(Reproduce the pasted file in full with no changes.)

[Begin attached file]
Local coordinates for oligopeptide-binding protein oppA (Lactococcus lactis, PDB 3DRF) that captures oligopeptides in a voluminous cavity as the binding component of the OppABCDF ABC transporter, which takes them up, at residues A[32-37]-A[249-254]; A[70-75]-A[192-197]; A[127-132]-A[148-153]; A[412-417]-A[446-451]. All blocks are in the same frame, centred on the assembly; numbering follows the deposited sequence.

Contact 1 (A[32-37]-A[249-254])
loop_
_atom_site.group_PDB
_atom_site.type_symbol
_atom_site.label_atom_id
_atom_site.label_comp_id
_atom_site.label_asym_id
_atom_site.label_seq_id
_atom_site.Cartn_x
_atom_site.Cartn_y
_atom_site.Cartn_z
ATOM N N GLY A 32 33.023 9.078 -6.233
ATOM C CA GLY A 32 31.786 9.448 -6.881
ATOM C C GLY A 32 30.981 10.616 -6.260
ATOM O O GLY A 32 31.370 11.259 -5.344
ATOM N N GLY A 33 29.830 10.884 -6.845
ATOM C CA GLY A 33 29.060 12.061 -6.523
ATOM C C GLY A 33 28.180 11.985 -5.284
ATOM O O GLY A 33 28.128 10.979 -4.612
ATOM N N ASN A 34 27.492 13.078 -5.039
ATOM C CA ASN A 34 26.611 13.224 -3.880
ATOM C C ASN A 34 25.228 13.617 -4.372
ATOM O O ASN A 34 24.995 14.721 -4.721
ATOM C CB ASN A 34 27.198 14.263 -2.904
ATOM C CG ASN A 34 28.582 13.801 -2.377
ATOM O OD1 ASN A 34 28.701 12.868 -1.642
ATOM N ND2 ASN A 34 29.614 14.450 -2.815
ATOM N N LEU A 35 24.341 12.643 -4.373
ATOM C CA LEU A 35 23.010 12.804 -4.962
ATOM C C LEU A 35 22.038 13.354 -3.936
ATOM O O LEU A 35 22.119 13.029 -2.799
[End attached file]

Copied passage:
Local coordinates for oligopeptide-binding protein oppA (Lactococcus lactis, PDB 3DRF) that captures oligopeptides in a voluminous cavity as the binding component of the OppABCDF ABC transporter, which takes them up, at residues A[32-37]-A[249-254]; A[70-75]-A[192-197]; A[127-132]-A[148-153]; A[412-417]-A[446-451]. All blocks are in the same frame, centred on the assembly; numbering follows the deposited sequence.

Contact 1 (A[32-37]-A[249-254])
loop_
_atom_site.group_PDB
_atom_site.type_symbol
_atom_site.label_atom_id
_atom_site.label_comp_id
_atom_site.label_asym_id
_atom_site.label_seq_id
_atom_site.Cartn_x
_atom_site.Cartn_y
_atom_site.Cartn_z
ATOM N N GLY A 32 33.023 9.078 -6.233
ATOM C CA GLY A 32 31.786 9.448 -6.881
ATOM C C GLY A 32 30.981 10.616 -6.260
ATOM O O GLY A 32 31.370 11.259 -5.344
ATOM N N GLY A 33 29.830 10.884 -6.845
ATOM C CA GLY A 33 29.060 12.061 -6.523
ATOM C C GLY A 33 28.180 11.985 -5.284
ATOM O O GLY A 33 28.128 10.979 -4.612
ATOM N N ASN A 34 27.492 13.078 -5.039
ATOM C CA ASN A 34 26.611 13.224 -3.880
ATOM C C ASN A 34 25.228 13.617 -4.372
ATOM O O ASN A 34 24.995 14.721 -4.721
ATOM C CB ASN A 34 27.198 14.263 -2.904
ATOM C CG ASN A 34 28.582 13.801 -2.377
ATOM O OD1 ASN A 34 28.701 12.868 -1.642
ATOM N ND2 ASN A 34 29.614 14.450 -2.815
ATOM N N LEU A 35 24.341 12.643 -4.373
ATOM C CA LEU A 35 23.010 12.804 -4.962
ATOM C C LEU A 35 22.038 13.354 -3.936
ATOM O O LEU A 35 22.119 13.029 -2.799